The Arlington school staff did not propose adding any new languages to the 2006-07 curriculum last week, drawing the ire of several board members who were hoping to begin offering Chinese or Arabic courses next fall.
School officials said they were still sampling student interest and would report back to the board in January. If there is sufficient demand to sustain courses in either language, the staff could bring a recommendation to the board early next year and, if approved, students would be able to register for them in time for the next school year, said Mark A. Johnston, assistant superintendent for instruction.
The school staff recommended a secondary film studies class be added at Wakefield and Yorktown high schools and suggested an International Baccelaureate business and management class be removed from the Washington-Lee curriculum.
School board member Elaine S. Furlow and Chairman David M. Foster, who have been forceful proponents of diversifying the foreign languages offered in Arlington’s public schools, expressed dismay that the staff did not present a plan for implementing the two languages.
“I’m personally disappointed not to see [Chinese and Arabic] courses included in the proposed changes but I appreciate that staff will continue working on the matter,” said Foster, who requested in July that the school staff begin to gauge student interest in the two languages.
It is imperative that Arlington students have the opportunity to develop expertise in two languages that are crucial for both national security and economic reasons, Foster said.
Arlington’s foreign language program does not reflect the new realities of global politics and it is essential that the school system adapt in order to continue giving students a competitive advantage, Furlow said.
“We offer many European languages, which reflects a view of the past hundred years,” Furlow said. “That is not the world of today. Why can’t Arlington be a leader in this area?”
In a time of declining enrollment, and the accompanying decrease in the school system’s budget, some have questioned whether adding new languages and hiring new teachers is the best utilization of school funds.
The school staff is surveying students enrolled in level I and level III foreign language courses to measure their interest in studying languages not currently offered. If a low percentage of students indicate they would like to take Arabic or Chinese, the school staff would be unwilling to recommend the board devote money and resources to these classes, Johnston said.
“If only 10 or 12 students are interested do we place a value on that course over others?” Johnston asked the board. “Is another foreign language class more important than an AP course?”
The difficulty of learning Chinese or Arabic, compared to Spanish or French, means that though many students might be interested in taking those classes, they may not enroll in them once they consider the time commitment required, Johnston said.
SCHOOL BOARD MEMBERS retorted that one narrow survey should not be the determining factor and the staff should also consider the views of parents and school administrators.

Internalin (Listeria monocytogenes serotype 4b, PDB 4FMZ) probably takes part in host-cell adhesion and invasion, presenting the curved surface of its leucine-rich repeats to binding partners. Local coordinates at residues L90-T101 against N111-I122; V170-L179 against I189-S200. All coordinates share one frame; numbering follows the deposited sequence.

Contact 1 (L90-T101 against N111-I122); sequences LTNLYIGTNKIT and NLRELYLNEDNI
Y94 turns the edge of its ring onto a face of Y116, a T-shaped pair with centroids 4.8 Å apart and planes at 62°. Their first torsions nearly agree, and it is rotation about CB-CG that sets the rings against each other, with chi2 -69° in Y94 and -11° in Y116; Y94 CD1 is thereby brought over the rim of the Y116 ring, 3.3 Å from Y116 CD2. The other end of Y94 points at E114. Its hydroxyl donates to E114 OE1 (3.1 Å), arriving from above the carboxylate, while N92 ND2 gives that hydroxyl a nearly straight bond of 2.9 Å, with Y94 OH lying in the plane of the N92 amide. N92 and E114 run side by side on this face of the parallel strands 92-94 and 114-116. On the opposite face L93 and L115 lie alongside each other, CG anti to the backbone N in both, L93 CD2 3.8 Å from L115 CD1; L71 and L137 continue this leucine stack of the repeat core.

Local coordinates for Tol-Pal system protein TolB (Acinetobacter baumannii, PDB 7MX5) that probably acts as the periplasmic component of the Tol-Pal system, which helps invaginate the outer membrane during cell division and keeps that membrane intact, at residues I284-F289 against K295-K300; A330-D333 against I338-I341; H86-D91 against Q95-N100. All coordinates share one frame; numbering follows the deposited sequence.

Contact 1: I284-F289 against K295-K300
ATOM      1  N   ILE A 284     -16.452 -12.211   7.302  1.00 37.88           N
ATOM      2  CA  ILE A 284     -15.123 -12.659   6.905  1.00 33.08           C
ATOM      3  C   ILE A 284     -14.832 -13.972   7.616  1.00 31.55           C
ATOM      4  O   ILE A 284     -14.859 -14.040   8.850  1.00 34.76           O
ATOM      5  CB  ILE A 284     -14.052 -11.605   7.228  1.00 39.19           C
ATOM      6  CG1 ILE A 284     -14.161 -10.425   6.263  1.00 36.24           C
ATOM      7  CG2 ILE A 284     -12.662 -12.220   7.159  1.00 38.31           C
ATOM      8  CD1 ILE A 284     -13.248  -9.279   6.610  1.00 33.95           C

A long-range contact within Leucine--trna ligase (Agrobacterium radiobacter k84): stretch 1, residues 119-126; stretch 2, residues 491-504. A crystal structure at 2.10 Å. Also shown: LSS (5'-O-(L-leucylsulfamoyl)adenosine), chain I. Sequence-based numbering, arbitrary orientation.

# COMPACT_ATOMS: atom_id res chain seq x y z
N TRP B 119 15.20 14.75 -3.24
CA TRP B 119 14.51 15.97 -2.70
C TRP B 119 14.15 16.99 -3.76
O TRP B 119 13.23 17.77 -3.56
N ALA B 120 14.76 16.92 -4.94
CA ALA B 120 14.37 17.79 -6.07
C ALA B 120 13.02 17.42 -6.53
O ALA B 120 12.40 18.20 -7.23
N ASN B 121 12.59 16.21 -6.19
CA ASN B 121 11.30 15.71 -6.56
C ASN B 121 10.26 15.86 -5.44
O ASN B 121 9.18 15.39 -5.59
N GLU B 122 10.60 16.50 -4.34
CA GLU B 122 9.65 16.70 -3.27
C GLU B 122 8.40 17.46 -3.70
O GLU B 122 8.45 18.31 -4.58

“You have to take a risk when you start something new,” Foster said. “If we offer it they will come.”
An October 2003 study conducted by the school system’s foreign language advisory committee found that of languages not currently taught in Arlington schools 14 percent of parents would most like to see Arabic implemented and 12 percent listed Chinese. Twenty percent chose Italian, 14 percent said Japanese and 18 percent believed that no new languages needed to be added to the program of study. The survey did not allow parents to say if they wanted more than one new course to be taught.
Furlow believes the school staff should not wait for a groundswell of support to “magically appear.” Instead, by offering Arabic and Chinese the schools will ignite interest in students and parents, she said.
School officials said they were concerned it would be difficult to find certified teachers in the two languages. Though there are an abundance of qualified Arabic and Chinese speakers in the community, few of them are accredited to teach in Virginia public schools.
To overcome this problem the schools could employ teachers on a part-time basis, in which case they do not have to be certified, Foster said.
In a report to Superintendent Robert G. Smith, school officials wrote that they were exploring dual-enrollment options with NOVA and George Mason University. In the past the school system has arraigned for students to study Russian and Portuguese at area colleges. The school staff is also considering online courses if there is not enough student demand to begin formal classes.
The school system’s foreign language advisory committee recommend this year the establishment of after-school enrichment programs in Chinese and Arabic in two elementary and two secondary schools.
“The schools should fund language clubs and look to see if there is enough student interest to have regular classes,” said Karen Audant, who chairs the committee.
The school staff rejected the committee’s proposals in part because of concerns of the availability of qualified teachers and not wanting to add additional after-school programs. Teachers told the committee that the difficulty of Arabic and Chinese required an extensive period of study that was not feasible in an after-school setting.